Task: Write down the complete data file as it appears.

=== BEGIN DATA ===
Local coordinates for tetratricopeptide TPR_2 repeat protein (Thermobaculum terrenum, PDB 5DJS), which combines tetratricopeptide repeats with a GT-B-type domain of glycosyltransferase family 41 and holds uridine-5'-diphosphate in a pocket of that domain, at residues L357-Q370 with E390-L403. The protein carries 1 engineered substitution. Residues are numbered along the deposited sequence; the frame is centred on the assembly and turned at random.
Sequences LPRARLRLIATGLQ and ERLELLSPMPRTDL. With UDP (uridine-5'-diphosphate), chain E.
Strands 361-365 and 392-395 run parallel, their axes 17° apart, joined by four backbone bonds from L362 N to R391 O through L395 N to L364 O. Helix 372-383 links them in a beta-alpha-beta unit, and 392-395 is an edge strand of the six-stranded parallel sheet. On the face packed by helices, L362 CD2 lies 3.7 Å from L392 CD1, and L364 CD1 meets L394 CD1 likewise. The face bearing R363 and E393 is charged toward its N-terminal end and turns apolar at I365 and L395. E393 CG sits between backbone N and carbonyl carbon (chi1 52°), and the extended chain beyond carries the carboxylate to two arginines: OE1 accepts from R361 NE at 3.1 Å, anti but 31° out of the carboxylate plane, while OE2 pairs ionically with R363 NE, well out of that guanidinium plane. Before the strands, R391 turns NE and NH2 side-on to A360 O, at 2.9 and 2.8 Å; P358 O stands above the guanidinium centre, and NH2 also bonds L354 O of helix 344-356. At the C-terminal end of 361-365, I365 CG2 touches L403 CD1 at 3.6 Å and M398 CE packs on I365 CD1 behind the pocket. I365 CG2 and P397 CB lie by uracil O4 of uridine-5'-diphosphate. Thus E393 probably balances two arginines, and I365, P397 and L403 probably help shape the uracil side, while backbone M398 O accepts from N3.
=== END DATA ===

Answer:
Local coordinates for tetratricopeptide TPR_2 repeat protein (Thermobaculum terrenum, PDB 5DJS), which combines tetratricopeptide repeats with a GT-B-type domain of glycosyltransferase family 41 and holds uridine-5'-diphosphate in a pocket of that domain, at residues L357-Q370 with E390-L403. The protein carries 1 engineered substitution. Residues are numbered along the deposited sequence; the frame is centred on the assembly and turned at random.
Sequences LPRARLRLIATGLQ and ERLELLSPMPRTDL. With UDP (uridine-5'-diphosphate), chain E.
Strands 361-365 and 392-395 run parallel, their axes 17° apart, joined by four backbone bonds from L362 N to R391 O through L395 N to L364 O. Helix 372-383 links them in a beta-alpha-beta unit, and 392-395 is an edge strand of the six-stranded parallel sheet. On the face packed by helices, L362 CD2 lies 3.7 Å from L392 CD1, and L364 CD1 meets L394 CD1 likewise. The face bearing R363 and E393 is charged toward its N-terminal end and turns apolar at I365 and L395. E393 CG sits between backbone N and carbonyl carbon (chi1 52°), and the extended chain beyond carries the carboxylate to two arginines: OE1 accepts from R361 NE at 3.1 Å, anti but 31° out of the carboxylate plane, while OE2 pairs ionically with R363 NE, well out of that guanidinium plane. Before the strands, R391 turns NE and NH2 side-on to A360 O, at 2.9 and 2.8 Å; P358 O stands above the guanidinium centre, and NH2 also bonds L354 O of helix 344-356. At the C-terminal end of 361-365, I365 CG2 touches L403 CD1 at 3.6 Å and M398 CE packs on I365 CD1 behind the pocket. I365 CG2 and P397 CB lie by uracil O4 of uridine-5'-diphosphate. Thus E393 probably balances two arginines, and I365, P397 and L403 probably help shape the uracil side, while backbone M398 O accepts from N3.